Anil Dash enumerates
- A desire to improve and simplify the experience for writing and creating content online. This is probably the area that’s stagnated most until the recent crop of tools like Medium or Svbtle popped up, though there had been a few small improvements in more limited contexts where people carefully reduced the scale and scope of the messages being shared to 140 characters or a single photo or a simple, gestural “like”.
- An understandable, but still geeky, desire to advance the “open web” in a decentralized architecture that mimics the early days of the Internet. Based on the success of early open technologies like email, this technological desire is a useful way of ensuring that new systems don’t simply become completely owned by corporate interests. Frequently accompanied by a preference open source software, this area of endeavor has been characterized by a constant flow of quixotically unsuccessful efforts (Diaspora, Open Social, etc.) but is recently ascendant again with the excitement around App.net. And the fundamental value which has given blogging and social media its moral grounding and its most significant impact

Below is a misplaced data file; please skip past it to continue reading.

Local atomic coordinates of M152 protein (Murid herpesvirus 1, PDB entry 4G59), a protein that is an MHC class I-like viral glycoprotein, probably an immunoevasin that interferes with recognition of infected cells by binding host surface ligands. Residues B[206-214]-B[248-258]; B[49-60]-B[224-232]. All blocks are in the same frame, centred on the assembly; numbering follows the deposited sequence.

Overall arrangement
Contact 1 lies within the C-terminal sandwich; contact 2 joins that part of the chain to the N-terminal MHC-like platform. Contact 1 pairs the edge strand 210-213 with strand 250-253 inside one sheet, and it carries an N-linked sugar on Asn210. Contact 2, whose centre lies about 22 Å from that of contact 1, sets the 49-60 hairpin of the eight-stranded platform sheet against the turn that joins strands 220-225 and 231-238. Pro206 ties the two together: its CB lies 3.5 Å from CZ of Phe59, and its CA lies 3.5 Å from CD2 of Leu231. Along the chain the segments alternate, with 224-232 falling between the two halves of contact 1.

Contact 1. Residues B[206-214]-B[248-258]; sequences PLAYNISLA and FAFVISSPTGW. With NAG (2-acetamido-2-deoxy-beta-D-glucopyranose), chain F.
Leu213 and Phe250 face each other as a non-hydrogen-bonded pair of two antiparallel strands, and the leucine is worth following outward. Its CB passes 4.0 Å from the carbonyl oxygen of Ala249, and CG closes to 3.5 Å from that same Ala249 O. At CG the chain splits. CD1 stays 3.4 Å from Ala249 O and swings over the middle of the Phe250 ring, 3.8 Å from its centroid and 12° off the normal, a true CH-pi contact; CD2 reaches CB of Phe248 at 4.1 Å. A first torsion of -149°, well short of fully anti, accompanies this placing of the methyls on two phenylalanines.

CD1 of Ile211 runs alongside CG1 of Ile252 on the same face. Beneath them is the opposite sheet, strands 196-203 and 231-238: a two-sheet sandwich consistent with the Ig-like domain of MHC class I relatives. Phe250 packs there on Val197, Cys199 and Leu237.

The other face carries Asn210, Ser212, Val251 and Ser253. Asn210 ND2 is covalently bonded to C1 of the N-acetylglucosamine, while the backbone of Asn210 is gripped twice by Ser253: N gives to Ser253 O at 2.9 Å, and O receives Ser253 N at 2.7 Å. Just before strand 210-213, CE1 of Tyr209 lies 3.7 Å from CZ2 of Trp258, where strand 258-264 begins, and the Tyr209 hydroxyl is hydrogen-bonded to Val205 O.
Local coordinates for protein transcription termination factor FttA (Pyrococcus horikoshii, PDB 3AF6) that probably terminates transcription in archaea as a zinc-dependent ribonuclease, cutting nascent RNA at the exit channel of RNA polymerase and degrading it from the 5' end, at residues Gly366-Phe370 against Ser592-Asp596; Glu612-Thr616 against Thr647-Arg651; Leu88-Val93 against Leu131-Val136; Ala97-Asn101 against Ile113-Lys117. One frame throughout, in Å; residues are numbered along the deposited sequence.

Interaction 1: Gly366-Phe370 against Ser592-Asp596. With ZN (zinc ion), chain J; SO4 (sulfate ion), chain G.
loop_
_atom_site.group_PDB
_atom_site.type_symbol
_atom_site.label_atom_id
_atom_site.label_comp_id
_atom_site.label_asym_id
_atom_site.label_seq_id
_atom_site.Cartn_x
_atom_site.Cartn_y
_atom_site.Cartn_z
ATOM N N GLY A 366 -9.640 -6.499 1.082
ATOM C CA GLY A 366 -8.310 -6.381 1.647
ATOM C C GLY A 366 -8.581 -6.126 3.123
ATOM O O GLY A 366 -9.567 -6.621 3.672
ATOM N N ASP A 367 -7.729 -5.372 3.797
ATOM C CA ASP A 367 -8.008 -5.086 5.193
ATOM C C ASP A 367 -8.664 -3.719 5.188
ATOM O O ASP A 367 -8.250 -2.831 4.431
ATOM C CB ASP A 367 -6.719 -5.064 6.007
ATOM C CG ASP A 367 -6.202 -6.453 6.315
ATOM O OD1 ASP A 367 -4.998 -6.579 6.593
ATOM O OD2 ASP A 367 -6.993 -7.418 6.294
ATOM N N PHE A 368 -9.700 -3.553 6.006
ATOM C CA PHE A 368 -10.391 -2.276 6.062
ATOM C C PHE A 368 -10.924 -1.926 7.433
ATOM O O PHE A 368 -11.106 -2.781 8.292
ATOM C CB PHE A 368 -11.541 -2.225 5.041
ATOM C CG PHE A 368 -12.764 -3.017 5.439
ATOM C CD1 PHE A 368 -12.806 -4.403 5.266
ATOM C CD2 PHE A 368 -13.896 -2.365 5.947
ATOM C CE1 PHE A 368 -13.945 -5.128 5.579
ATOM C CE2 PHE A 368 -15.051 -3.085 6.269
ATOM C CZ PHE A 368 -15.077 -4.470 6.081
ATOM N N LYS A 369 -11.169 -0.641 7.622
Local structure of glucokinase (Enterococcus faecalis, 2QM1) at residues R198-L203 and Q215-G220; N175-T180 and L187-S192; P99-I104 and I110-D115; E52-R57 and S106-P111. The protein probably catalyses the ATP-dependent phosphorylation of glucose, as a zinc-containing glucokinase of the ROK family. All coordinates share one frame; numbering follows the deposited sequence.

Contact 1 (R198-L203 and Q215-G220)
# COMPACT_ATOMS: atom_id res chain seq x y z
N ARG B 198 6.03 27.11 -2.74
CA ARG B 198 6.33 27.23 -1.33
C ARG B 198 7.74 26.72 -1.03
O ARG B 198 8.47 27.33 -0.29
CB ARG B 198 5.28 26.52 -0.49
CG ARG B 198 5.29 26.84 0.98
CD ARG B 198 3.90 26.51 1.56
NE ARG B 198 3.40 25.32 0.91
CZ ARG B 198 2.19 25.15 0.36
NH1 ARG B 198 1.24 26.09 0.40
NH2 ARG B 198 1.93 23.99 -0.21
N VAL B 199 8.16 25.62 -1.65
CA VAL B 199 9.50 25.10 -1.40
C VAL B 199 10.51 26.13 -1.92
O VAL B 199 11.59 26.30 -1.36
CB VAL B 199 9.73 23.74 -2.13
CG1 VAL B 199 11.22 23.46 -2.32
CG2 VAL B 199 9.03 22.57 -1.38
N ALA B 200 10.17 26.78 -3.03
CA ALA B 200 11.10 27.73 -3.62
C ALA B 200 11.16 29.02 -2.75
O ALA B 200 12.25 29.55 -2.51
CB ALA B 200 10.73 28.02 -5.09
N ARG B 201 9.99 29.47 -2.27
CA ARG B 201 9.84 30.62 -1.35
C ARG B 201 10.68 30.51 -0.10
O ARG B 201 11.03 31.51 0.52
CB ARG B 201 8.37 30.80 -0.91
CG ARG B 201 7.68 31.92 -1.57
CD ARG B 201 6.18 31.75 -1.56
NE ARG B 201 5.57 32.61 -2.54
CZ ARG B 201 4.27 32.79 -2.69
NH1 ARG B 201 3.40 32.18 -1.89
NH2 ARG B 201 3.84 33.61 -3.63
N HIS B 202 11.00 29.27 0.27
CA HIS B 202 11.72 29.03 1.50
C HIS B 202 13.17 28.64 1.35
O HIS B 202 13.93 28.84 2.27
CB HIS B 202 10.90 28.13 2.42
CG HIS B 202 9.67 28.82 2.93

- The urge to make tools for communication and community more inclusive, more participatory and more democratic. To my surprise, this goal has been the part of the social web that has succeeded best, empowering and enriching the lives of many people who aren’t privileged by geography, wealth, inheritance, social standing, or identity. While far from perfect, it’s inarguable that people of many less privileged groups have participated in the social web from the start, and have been able to impact the world around them, and that counts for a lot.